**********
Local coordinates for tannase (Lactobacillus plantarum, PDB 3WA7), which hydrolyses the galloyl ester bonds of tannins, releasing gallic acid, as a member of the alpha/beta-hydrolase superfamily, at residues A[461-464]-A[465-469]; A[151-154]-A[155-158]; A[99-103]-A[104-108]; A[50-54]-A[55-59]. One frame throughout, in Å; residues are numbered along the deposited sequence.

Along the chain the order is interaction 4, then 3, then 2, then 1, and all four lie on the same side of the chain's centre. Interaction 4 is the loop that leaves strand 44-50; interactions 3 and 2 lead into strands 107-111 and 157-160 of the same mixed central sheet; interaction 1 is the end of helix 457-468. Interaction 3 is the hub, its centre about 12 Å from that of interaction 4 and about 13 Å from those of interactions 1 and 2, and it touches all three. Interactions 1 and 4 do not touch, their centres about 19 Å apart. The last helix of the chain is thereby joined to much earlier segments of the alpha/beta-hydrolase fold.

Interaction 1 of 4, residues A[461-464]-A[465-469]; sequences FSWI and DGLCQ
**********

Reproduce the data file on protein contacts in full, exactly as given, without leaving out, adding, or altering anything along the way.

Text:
Local coordinates for tannase (Lactobacillus plantarum, PDB 3WA7), which hydrolyses the galloyl ester bonds of tannins, releasing gallic acid, as a member of the alpha/beta-hydrolase superfamily, at residues A[461-464]-A[465-469]; A[151-154]-A[155-158]; A[99-103]-A[104-108]; A[50-54]-A[55-59]. One frame throughout, in Å; residues are numbered along the deposited sequence.

Along the chain the order is interaction 4, then 3, then 2, then 1, and all four lie on the same side of the chain's centre. Interaction 4 is the loop that leaves strand 44-50; interactions 3 and 2 lead into strands 107-111 and 157-160 of the same mixed central sheet; interaction 1 is the end of helix 457-468. Interaction 3 is the hub, its centre about 12 Å from that of interaction 4 and about 13 Å from those of interactions 1 and 2, and it touches all three. Interactions 1 and 4 do not touch, their centres about 19 Å apart. The last helix of the chain is thereby joined to much earlier segments of the alpha/beta-hydrolase fold.

Interaction 1 of 4, residues A[461-464]-A[465-469]; sequences FSWI and DGLCQ